Connecting Pebble to Squirro

March 20, 2013

by Patrick Stählin

Last week I’ve received my Pebble, a smart watch that had its roots on Kickstarter. As any watch it displays the time, but it can also notify you on certain events like incoming mails. It doesn’t talk to Squirro out of the box, but here is how I got it to.

Pushover

The only way the Pebble can communicate is via Bluetooth, so there is no way to talk to it directly from the Internet. It is however, paired with my Phone which is always online. Not wanting to write (or rather learn how to write) an App that talks to the Pebble, I’ve searched for a generic solution and discovered Pushover.

Pushover is a paid application available for Android/iPhone. It lets you register your own Apps and pushes notifications directly to your phone. As Squirro, it has an open API which makes it very easy to integrate.

I’ve registered an App that’s called ‘SQ Alert’ (you see where this is going). This gave me an application token which can be used in combination with any user-token to send messages. As you can see from the following lines it’s very easy to use:

curl -d 'token=pushover_application_token' 
     -d 'user=pushover_user_token' 
     -d 'message=Testing' 
     -d 'title=World is ending' 
     https://api.pushover.net/1/messages.json

This is how it looks on the phone:

image

And it also gets pushed to the Pebble:

image

The only thing left to do, is to connect Pushover and Squirro.

Get Squirro talking

In my previous post I’ve described how to use webhooks to talk to your application, now we’re going to use the same technique to talk to Pushover and display Squirro Alerts on the Pebble. Although we don’t have a nice user-interface to configure webhooks yet, we do have an API for setting up triggers.

Each trigger consists of a query, and various actions that get executed should an item match the query. The action type we’re looking at here is webhook (documentation). A webhook calls a uri for each item that matches the query. It takes a dictionary of fields to be sent along. These fields are a template for the request sent out for each item. What we’re ending up with is:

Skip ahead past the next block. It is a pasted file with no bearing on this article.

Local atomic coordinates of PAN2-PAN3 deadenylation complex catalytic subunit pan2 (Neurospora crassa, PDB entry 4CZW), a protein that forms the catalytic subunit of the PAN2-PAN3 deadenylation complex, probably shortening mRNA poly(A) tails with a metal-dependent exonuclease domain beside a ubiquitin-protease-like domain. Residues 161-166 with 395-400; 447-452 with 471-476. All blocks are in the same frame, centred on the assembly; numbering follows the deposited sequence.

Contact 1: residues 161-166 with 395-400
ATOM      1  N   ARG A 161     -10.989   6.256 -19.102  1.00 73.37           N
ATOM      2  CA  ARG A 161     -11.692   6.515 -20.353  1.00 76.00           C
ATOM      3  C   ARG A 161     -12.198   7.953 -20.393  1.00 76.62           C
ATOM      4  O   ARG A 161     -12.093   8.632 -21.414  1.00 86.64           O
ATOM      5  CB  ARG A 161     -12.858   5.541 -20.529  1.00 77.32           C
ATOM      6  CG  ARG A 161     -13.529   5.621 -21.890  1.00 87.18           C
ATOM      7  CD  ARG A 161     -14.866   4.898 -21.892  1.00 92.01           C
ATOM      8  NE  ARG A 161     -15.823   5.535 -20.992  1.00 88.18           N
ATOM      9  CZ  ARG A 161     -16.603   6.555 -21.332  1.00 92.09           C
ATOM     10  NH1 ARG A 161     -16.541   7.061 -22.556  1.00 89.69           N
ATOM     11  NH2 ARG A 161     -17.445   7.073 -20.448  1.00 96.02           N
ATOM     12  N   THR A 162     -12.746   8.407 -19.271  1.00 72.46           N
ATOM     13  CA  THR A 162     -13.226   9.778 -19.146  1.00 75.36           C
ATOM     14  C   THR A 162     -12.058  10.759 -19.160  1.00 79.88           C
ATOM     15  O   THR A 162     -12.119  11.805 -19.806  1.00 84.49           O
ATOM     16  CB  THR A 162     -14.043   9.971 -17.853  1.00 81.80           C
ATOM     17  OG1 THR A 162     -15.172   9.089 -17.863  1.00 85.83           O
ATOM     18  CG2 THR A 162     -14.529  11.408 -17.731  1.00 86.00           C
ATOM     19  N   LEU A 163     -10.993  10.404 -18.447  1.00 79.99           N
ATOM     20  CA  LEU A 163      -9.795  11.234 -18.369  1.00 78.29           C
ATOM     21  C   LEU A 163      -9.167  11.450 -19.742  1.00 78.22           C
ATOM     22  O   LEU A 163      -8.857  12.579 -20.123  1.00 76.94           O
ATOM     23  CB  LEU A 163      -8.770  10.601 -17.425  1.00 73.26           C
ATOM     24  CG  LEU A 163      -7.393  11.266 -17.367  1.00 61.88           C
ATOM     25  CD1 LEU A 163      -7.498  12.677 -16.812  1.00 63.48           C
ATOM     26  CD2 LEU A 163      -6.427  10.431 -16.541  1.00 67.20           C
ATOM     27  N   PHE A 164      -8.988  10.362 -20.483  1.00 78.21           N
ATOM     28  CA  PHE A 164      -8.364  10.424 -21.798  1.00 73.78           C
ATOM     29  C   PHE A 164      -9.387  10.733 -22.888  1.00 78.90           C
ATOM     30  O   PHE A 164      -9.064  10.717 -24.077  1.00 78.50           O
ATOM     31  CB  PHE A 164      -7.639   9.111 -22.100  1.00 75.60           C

curl -X POST http://topic-api.squirro.com/v0/linkedin-vmr1SvM-kp/filters 
  -u 3806c71b3bd520...: 
  -H 'Content-Type: application/json' 
  -d '{"query": "squirro",
       "name": "Pebble trigger",
       "operator": "OR",
       "type": "trigger",
       "actions": [
         {"type": "webhook", 
          "config":
            {"uri": "https://api.pushover.net/1/messages.json",
             "method": "POST",
             "fields": {"token": "pushover_application_token",
                        "message": "{summary}",
                        "user": "pushover_user_token",
                        "title": "{title}",
                        "url": "{link}",
                        "timestamp": "{created_at_timestamp}"}}}]}'

The part after -u is your user token. If that doesn’t ring a bell, this blog post might get you up to speed.

All we need to now is to wait for some articles being published that contain the word “Squirro”. Sure enough after testing the first item quickly arrived:

image

…and on the Pebble:

image

Outlook

It still requires command-line access to configure these kind of notifications. Once we have a nice GUI and some service templates we should be able to make this a one-click solution.